Learning to Teach

CUNY program trains grad students to teach at 2-year colleges -- where the job market favors those who understand the mission.
September 7, 2006


It’s the way of the world in graduate school: Doctoral students might be teaching assistants, but they typically receive little instruction on how to teach. When they do, the training is often institution-specific, which can do Ph.D. candidates at research universities little good since they are picking up experience at places where they might never teach again. 

“We train to replace ourselves and do little to talk to the students about all the [teaching] options," said William P. Kelly, president of the Graduate Center of the City University of New York, the doctorate granting institution of CUNY.

Many students at top-tier universities have designs on returning to teach where they taught as a graduate student. But, as Kelly noted, the jobs for fresh Ph.D.'s are more often found these days at community colleges than at research institutions.

In an effort to provide its graduate students with training that isn't normally part of the graduate curriculum, the Graduate Center is working this fall with another college in the system, Queensborough Community College, on a pilot program where five graduate students learn about community college pedagogy at the college.

Kelly said the program is intended to give the cohort a look at the challenges facing new instructors. Eduardo J. Marti, president of Queensborough Community College, said he would like to see an increasingly well-credentialed pool of teachers. “If we create strong faculty to go to community colleges, people will see value added,” said Marti, who is in the midst of a plan to revisit the role of two-year colleges within academe. (An audio interview with Marti can be heard by clicking the above link.)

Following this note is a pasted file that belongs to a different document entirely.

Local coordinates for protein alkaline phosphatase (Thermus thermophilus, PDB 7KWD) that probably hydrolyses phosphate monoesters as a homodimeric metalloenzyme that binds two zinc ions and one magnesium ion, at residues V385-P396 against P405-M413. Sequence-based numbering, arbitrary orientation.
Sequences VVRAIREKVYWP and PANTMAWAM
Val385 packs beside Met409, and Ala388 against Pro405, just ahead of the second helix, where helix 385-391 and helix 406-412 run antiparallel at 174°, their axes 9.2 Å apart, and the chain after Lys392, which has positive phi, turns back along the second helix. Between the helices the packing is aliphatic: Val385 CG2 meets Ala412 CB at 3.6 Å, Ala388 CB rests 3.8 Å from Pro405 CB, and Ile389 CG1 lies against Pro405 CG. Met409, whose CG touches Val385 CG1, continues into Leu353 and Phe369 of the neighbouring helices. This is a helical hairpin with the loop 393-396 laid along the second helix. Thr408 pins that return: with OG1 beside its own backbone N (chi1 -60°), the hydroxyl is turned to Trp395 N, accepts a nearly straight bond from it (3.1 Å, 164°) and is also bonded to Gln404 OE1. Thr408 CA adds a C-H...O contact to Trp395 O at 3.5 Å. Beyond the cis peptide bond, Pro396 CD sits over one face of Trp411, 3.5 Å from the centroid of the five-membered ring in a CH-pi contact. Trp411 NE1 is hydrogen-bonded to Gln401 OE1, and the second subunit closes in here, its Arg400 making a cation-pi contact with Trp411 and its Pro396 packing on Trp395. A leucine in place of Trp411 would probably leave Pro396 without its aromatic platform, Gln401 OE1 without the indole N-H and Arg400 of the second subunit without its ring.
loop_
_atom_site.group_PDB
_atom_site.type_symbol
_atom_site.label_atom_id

Kelly said community colleges don't just want the moonlighting high school teacher or the Ph.D. who is hoping for a four-year job -- they are coming to expect more candidates to hold higher degrees and be prepared for the academic environment. While most community colleges require a master's degree and some teaching experience, CUNY only hires those who have a Ph.D. or an equivalent degree, or who are working toward one within five years.

Students at the Graduate Center regularly teach classes at CUNY colleges, Kelly said. The new program, called “Interdisciplinary Graduate Teaching Practicum: Thinking Through Practice: Community College Pedagogy in the 21st Century," is a more formal arrangement. The first five students this semester -- in the psychology, history, art history, English and math disciplines  -- will receive academic credit from the two-semester course, taught by two Queensborough Community College associate professors of English.

“Our goal is to institutionalize pedagogy, so that when a student leaves, he will be able to say he is an expert in [a particular discipline] and in what it means to be a scholar in the classroom," said instructor Peter M. Gray, co-director of Queensborough's The Writing in the Disciplines/Writing Across the Curriculum Program